Most American bases in Japan are near urban areas, a consequence of Japan’s shortage of useful land. The U.S. Air Force has also closed other bases such as Tachikawa Air Base, which was located in the western part of Tokyo. One base in particular, however, that would very likely be struck by North Korean nuclear weapons is Yokota Air Base.

Yokota Air Base is home to fourteen thousand American servicemen and women. It is home to the headquarters for U.S. Forces Japan and an airlift wing, and is a vital operations, transportation and medical base for the U.S. military in East Asia. It is also the location of the Japan Air Self Defense Force’s Air Defense Command, and a base from which U.S. Air Force B-29 bombers staged attacks on North Korean targets during the Korean War.

In the event of war, some experts are convinced that North Korea would launch a broad nuclear attack designed to shock its enemies, prove a will to use its nuclear arsenal and warn enemies not to provoke further attacks. Yokota, a joint U.S.-Japanese base with a history of hosting attacks against the North Korean people, would almost certainly become a target.

What would happen if Yokota was struck with a North Korean nuclear weapon? Using NUKEMAP, an online tool developed by nuclear-weapons scholar Alex Wellerstein, we can gain some kind of idea. For the purpose of this exercise, we’ll assume North Korea is able to fit a twenty-kiloton nuclear warhead into a medium-range ballistic missile such as the Pukkuksong-2 missile and accurately deliver the weapon to the Yokota Air Base tarmac.

NUKEMAP provides ballpark guesses on a variety of nuclear-weapons effects, including thermal, overpressure and fallout effects, over various distances from the location of the detonation. In the case of Yokota, casualty estimates for a device 25 percent more powerful than the one detonated at Hiroshima are surprisingly mild: 12,800 killed outright and 45,460 injured. While this might seem unusual, the base is fairly large and very few people live or work on the flight line. A swathe of radioactive fallout would fall like a shadow to the northeast, across Saitama Prefecture and towards Ibaraki Prefecture, but generally avoiding metropolitan Tokyo.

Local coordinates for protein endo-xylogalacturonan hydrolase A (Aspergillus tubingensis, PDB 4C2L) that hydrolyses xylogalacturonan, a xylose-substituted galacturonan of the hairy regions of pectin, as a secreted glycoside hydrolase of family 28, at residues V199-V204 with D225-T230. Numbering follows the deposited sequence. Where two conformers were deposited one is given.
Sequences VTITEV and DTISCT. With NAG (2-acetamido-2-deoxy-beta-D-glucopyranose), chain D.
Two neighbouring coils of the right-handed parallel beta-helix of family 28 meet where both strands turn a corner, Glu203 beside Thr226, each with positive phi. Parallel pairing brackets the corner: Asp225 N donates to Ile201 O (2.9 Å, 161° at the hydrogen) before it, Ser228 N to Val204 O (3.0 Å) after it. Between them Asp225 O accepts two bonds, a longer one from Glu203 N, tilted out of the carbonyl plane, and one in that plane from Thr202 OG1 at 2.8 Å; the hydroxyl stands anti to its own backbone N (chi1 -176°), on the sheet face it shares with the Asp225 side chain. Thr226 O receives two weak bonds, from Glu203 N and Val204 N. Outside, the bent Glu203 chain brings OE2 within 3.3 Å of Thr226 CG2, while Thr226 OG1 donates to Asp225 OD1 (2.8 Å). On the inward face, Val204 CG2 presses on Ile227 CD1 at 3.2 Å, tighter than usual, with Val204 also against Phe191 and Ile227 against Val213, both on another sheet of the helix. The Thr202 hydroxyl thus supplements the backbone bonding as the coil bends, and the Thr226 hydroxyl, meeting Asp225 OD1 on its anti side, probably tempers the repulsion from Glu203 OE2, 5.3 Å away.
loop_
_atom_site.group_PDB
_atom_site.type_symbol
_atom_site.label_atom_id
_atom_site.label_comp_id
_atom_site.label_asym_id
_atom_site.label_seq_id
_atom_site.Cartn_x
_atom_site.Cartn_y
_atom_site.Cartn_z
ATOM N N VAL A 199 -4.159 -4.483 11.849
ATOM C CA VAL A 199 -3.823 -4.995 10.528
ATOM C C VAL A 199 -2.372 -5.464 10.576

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A Secret for 40 Years: Navy Jets Secretly Battled Russian Jets in a Siberian Snow Storm

The Buzz

Tokyo has a population of 13.491 million, making it by far the largest city in Japan and home to more than 10 percent of the nation’s population. The greater Tokyo area, home to thirty-seven million, is the largest urban area on the planet. It is also squarely in the crosshairs of North Korea’s nuclear weapons. In the event of nuclear attack, Tokyo could experience enormous destruction the likes of which it hasn’t experienced since World War II.

Tokyo became the capital of modern Japan in the late nineteenth century, during the Meiji Restoration, part of a broad effort to modernize the country and raise the Japan’s government, science, technology and military to Western levels. Unfortunately, imperialism was one of those imported values, and the country ruled the Korean Peninsula from 1910 to 1945. The occupation and guerrilla war conducted by Korean partisans established a deep antagonism against Japan that persists to this day. The North Korean leadership claims legitimacy in part from the partisan activities conducted by founding members of the state. Japan’s later alliance with the United States and South Korea only exacerbated bad feelings against the country in Pyongyang.